The Advocate of Passion, tempting the Soul, speaks

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The Advocate of Passion, tempting the Soul, speaks:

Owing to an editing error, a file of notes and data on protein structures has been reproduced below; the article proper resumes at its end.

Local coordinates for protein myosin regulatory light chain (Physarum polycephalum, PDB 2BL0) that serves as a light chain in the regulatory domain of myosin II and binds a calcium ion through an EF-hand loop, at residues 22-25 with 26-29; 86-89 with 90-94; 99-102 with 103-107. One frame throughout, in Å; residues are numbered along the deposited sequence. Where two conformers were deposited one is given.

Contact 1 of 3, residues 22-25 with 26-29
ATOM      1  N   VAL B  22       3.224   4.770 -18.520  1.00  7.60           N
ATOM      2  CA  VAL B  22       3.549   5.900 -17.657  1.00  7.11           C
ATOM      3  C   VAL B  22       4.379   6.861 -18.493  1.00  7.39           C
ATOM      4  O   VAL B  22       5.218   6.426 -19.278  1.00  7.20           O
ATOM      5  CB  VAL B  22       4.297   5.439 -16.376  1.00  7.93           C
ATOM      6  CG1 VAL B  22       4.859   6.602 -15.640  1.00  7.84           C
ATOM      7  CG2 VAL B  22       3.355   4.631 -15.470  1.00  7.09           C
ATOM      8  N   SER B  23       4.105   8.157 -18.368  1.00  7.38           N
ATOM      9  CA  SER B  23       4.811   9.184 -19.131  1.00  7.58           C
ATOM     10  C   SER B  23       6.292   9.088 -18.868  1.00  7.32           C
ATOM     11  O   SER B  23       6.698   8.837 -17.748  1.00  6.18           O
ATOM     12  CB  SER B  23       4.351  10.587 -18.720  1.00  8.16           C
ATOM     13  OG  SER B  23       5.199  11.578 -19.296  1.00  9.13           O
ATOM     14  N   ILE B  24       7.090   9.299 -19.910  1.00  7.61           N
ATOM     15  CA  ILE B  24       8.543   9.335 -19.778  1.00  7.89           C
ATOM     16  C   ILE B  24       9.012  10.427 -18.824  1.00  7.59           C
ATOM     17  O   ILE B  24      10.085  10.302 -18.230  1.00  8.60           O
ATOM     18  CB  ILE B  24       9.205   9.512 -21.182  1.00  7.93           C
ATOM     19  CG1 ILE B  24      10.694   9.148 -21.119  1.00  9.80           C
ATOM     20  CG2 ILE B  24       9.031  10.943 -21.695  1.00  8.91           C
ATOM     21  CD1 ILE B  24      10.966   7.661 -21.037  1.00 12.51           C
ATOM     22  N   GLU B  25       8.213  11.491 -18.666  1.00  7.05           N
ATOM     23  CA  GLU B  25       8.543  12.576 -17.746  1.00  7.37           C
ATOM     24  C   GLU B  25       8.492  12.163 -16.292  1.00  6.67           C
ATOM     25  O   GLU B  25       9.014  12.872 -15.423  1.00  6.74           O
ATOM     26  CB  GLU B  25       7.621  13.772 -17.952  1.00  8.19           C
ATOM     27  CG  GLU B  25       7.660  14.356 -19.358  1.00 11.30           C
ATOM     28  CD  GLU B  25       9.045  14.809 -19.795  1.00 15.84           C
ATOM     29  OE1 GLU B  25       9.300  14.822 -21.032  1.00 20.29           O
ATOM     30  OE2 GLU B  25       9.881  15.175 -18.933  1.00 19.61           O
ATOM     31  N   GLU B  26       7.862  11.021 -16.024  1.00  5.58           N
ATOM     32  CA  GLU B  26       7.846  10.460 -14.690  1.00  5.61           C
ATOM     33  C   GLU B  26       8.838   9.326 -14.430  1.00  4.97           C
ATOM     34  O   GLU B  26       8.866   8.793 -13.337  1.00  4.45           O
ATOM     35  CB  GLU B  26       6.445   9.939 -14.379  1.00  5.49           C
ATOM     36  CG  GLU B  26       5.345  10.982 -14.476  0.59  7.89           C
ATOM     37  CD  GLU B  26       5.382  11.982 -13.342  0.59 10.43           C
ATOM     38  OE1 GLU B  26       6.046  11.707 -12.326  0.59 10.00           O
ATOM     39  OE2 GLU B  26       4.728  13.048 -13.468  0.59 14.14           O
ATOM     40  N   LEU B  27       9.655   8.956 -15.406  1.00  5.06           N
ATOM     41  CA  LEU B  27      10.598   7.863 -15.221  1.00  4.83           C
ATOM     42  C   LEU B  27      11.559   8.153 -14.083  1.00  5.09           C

"Is it nothing - that Nothing which delivers us from everything?" (Paul Claudel, Le Soulier de Satin)